Ironically vulgar, frequently scatological, gleefully profane, LaChapelle revamped Gwen Stefani into an exotic style goddess and posed Courtney Love as the grunge Virgin Mary, holding a Christ-like Kurt Cobain—always pushing buttons and boundaries of race, sex, gender, and beyond. In some cases, he was used to visually announce a significant change in an artist’s career: Under LaChapelle’s gaze, Christina Aguilera went from squeaky-clean teen pop star to buck naked and dirrrty. His own showbiz juice began to rival that of his subjects, which allowed him to pick and choose, sometimes controversially—like when he famously turned down Madonna. “When I started to analyze what made me happy or not,” he stated at the time, “I understood that Madonna was not the person with whom I wished to collaborate.” Like his Pop Art forbears, LaChapelle wasn’t afraid to wade in the mainstream to further his ambition. Starting out at Interview magazine, LaChapelle would provide award-winning images for nearly every prestige publication—Rolling Stone, Vanity Fair, Vogue, and so on. He directed Armani and H&M commercials, along with music videos for Mariah Carey, Elton John, and Avril Lavigne that ushered in a new era for MTV. His feature-film debut, Rize—an in-your-face documentary on the kinetic inner-city dance style known as “krumping”—won over critics and film festivals like Sundance. LaChapelle has also published four successful monographs, the most recent of which, Heaven To Hell, spurred the MySpace contest that brought Molly into his life.
It was Heaven To Hell’s publisher, Benedict Taschen, who inadvertently kick-started this uncharted marketing gambit. “I asked Benedict, ‘What should I do to advertise the book?’” LaChapelle recalls. “He said, ‘Just take the budget and do it yourself.’ My thing was MySpace: I approached them, and we made a really nice deal—they really got behind the book.” LaChapelle was a latecomer to the power of the Internet phenomenon: “I’m one of the pioneers of digital photography, but you’d be surprised to learn how illiterate I was about the computer.” He caught on quick, however, when he saw how social networking was draining his interns’ time. “I’d ask them what magazines they look at and they didn’t have anything to say,” LaChapelle laughs. “But then they were on MySpace all day.”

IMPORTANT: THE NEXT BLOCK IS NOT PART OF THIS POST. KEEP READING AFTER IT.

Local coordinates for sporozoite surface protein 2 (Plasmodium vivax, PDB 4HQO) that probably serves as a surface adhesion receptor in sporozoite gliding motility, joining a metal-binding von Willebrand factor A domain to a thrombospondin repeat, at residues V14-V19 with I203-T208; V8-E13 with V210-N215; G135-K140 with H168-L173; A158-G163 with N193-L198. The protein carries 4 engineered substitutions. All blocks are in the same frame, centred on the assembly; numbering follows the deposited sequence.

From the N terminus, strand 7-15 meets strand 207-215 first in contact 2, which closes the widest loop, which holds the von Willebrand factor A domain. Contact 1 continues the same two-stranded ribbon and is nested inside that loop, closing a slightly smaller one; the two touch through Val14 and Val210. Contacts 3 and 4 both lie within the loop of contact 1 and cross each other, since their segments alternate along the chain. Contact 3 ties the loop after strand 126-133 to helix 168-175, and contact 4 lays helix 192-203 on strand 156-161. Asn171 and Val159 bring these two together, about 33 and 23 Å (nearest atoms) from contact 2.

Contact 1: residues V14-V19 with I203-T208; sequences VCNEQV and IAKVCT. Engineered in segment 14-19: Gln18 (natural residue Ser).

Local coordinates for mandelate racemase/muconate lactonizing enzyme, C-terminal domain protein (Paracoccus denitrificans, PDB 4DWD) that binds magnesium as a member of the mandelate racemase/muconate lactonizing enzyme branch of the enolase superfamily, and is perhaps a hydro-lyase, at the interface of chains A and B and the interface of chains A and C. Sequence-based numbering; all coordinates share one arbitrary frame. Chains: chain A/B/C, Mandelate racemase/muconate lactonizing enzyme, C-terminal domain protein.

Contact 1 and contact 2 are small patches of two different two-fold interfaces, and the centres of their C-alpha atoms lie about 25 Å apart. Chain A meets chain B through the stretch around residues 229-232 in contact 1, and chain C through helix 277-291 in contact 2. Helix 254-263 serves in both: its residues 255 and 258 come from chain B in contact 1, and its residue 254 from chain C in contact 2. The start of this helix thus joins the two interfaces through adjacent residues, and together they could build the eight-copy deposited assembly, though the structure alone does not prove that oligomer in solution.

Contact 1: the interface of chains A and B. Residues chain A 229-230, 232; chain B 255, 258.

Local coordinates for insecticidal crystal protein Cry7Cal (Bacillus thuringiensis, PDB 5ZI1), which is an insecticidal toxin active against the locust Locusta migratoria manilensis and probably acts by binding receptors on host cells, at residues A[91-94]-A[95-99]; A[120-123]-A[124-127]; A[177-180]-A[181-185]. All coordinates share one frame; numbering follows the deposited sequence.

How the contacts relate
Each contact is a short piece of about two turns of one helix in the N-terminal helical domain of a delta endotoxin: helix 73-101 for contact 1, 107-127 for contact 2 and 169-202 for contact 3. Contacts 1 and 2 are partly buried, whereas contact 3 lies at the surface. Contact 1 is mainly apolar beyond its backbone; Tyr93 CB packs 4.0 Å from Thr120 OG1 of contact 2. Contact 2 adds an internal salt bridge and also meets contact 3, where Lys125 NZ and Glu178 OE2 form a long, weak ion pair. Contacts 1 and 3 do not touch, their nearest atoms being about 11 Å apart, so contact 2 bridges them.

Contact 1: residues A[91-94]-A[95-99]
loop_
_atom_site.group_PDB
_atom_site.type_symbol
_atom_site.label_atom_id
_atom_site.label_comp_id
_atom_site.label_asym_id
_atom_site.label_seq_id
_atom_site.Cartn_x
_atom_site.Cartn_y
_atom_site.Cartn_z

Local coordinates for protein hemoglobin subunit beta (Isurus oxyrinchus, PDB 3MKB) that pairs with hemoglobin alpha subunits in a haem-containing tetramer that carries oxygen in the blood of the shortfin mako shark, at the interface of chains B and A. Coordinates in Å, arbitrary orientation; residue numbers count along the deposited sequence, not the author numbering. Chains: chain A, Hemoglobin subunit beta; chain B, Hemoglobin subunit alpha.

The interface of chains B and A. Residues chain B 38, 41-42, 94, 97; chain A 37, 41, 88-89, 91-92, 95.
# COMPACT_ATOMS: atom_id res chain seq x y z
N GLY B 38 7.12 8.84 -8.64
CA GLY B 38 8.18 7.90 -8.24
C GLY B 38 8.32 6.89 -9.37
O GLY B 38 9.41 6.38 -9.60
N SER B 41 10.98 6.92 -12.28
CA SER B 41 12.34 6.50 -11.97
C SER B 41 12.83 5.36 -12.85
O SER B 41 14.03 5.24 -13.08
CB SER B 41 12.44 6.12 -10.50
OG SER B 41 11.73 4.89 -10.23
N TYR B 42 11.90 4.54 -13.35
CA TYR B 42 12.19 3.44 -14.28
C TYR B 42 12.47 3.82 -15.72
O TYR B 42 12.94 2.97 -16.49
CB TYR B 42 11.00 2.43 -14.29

To him, MySpace means to a new generation of artistic misfits what the pioneering, edgy publications of his youth meant to his: the Soho Weekly News, Paper, the early Details—and above all, mentor Andy Warhol’s Interview. “Andy would’ve loved MySpace,” he says. “He would’ve had his own MySpace page!” LaChapelle cracks up at the thought, but it’s a good point: Warhol would’ve certainly gotten off on both MySpace’s democratically crass mass appeal and its startling marketing power. “It’s instant information—you don’t have to wait for something to come out,” he continues. “Magazines have been so under the publicists’ thumb: people want to hear real stories, not ass-kissing. They want to express their own opinions, not be told them.”
LaChapelle, who quickly found himself logging in to his page 15 times a day, realized MySpace could be a useful tool to aid his famous ability to spot raw talent. “I thought it was going to be really hard to choose among 8,000 entrants, but Molly really stood out so much in her pictures and her essay,” he says. Gottschalk herself wasn’t so sure. “I never thought I was going to win,” she says today. “The photos on my page aren’t very serious. There’s a picture of me dressed as Paris Hilton, me in cornrows… I thought I’d enter anyway, even though my page wasn’t that great. I was so shocked—shocked—anything came of it at all.”
The girls: (from left) Gottschalk, Gault, and Lepore.
“Molly stood out because she wasn’t trying to impress,” LaChapelle explains. “She came off exactly how she is—just really straightforward and simple. People have the wrong idea about me, like about my friendship with Amanda Lepore. Amanda’s very quiet, normal, down to earth, and—it sounds crazy—wholesome. The only thing she ever wanted was a sex change. Once she did that, she didn’t want another thing in the world, and everything just happened to her.”
Gottschalk’s destiny has proven another such simple twist of fate. When a study-abroad program in France prevented Gottschalk from locking down her photo shoot with LaChapelle, she requested instead a summer internship in his Los Angeles studio; to her surprise, he agreed. “I started working for David this past July,” Gottschalk recalls. “I got to the studio around 11 a.m.—I was so nervous!” “She was late!” LaChapelle interjects. “No, I wasn’t!” Gottschalk retorts. “Anyways, I didn’t know if I was going to have a friendship with David, but he was immediately so generous. I didn’t know what to expect, but he was so nice.” “I felt very comfortable with her,” LaChapelle agrees. “It wasn’t awkward at all.”
But Gottschalk’s first day did provide a typically atypical trial by fire into what LaChapelle calls “the most base-level Hollywood garbage you could imagine!” After work, LaChapelle took his new protégée to Courtney Love’s house, where he styled the grunge goddess for a surprise performance later that night at the Sunset Strip’s Roxy club. The concert halted abruptly, however, when Love spotted LaChapelle chatting with Paris Hilton in the crowd. “I hadn’t seen Paris since she got out of jail, but then Courtney started going totally crazy,” LaChapelle recalls. “She started yelling at me backstage: ‘Paris Hilton is not my demographic!’ Me and Courtney had a huge fight and broke up as friends that night.”